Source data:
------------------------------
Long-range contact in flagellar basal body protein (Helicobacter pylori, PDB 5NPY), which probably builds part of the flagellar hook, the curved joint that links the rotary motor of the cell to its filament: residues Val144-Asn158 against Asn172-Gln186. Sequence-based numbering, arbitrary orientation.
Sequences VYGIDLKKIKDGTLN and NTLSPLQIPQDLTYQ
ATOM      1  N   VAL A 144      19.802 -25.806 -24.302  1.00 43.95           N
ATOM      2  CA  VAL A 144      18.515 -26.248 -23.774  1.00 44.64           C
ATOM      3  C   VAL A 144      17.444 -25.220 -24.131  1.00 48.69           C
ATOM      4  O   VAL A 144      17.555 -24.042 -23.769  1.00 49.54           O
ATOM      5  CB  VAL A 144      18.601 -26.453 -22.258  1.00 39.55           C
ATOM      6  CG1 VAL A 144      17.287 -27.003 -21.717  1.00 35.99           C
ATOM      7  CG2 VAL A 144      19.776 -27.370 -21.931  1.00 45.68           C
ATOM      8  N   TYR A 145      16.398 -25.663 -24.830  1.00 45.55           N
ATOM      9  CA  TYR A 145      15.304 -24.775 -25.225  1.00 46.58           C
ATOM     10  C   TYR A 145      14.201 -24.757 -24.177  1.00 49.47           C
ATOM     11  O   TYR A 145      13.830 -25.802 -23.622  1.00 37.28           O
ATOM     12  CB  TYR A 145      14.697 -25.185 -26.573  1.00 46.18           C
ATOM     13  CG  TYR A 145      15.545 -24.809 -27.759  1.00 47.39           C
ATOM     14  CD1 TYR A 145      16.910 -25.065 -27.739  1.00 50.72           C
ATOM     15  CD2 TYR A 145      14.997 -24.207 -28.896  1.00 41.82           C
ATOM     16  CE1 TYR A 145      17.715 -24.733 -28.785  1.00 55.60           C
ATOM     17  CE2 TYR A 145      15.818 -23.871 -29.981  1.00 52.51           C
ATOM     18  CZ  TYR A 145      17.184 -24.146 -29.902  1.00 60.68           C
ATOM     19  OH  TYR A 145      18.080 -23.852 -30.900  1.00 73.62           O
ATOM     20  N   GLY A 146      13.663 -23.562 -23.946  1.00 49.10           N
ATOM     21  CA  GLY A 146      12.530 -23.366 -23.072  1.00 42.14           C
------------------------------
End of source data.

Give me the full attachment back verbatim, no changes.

Long-range contact in flagellar basal body protein (Helicobacter pylori, PDB 5NPY), which probably builds part of the flagellar hook, the curved joint that links the rotary motor of the cell to its filament: residues Val144-Asn158 against Asn172-Gln186. Sequence-based numbering, arbitrary orientation.
Sequences VYGIDLKKIKDGTLN and NTLSPLQIPQDLTYQ
ATOM      1  N   VAL A 144      19.802 -25.806 -24.302  1.00 43.95           N
ATOM      2  CA  VAL A 144      18.515 -26.248 -23.774  1.00 44.64           C
ATOM      3  C   VAL A 144      17.444 -25.220 -24.131  1.00 48.69           C
ATOM      4  O   VAL A 144      17.555 -24.042 -23.769  1.00 49.54           O
ATOM      5  CB  VAL A 144      18.601 -26.453 -22.258  1.00 39.55           C
ATOM      6  CG1 VAL A 144      17.287 -27.003 -21.717  1.00 35.99           C
ATOM      7  CG2 VAL A 144      19.776 -27.370 -21.931  1.00 45.68           C
ATOM      8  N   TYR A 145      16.398 -25.663 -24.830  1.00 45.55           N
ATOM      9  CA  TYR A 145      15.304 -24.775 -25.225  1.00 46.58           C
ATOM     10  C   TYR A 145      14.201 -24.757 -24.177  1.00 49.47           C
ATOM     11  O   TYR A 145      13.830 -25.802 -23.622  1.00 37.28           O
ATOM     12  CB  TYR A 145      14.697 -25.185 -26.573  1.00 46.18           C
ATOM     13  CG  TYR A 145      15.545 -24.809 -27.759  1.00 47.39           C
ATOM     14  CD1 TYR A 145      16.910 -25.065 -27.739  1.00 50.72           C
ATOM     15  CD2 TYR A 145      14.997 -24.207 -28.896  1.00 41.82           C
ATOM     16  CE1 TYR A 145      17.715 -24.733 -28.785  1.00 55.60           C
ATOM     17  CE2 TYR A 145      15.818 -23.871 -29.981  1.00 52.51           C
ATOM     18  CZ  TYR A 145      17.184 -24.146 -29.902  1.00 60.68           C
ATOM     19  OH  TYR A 145      18.080 -23.852 -30.900  1.00 73.62           O
ATOM     20  N   GLY A 146      13.663 -23.562 -23.946  1.00 49.10           N
ATOM     21  CA  GLY A 146      12.530 -23.366 -23.072  1.00 42.14           C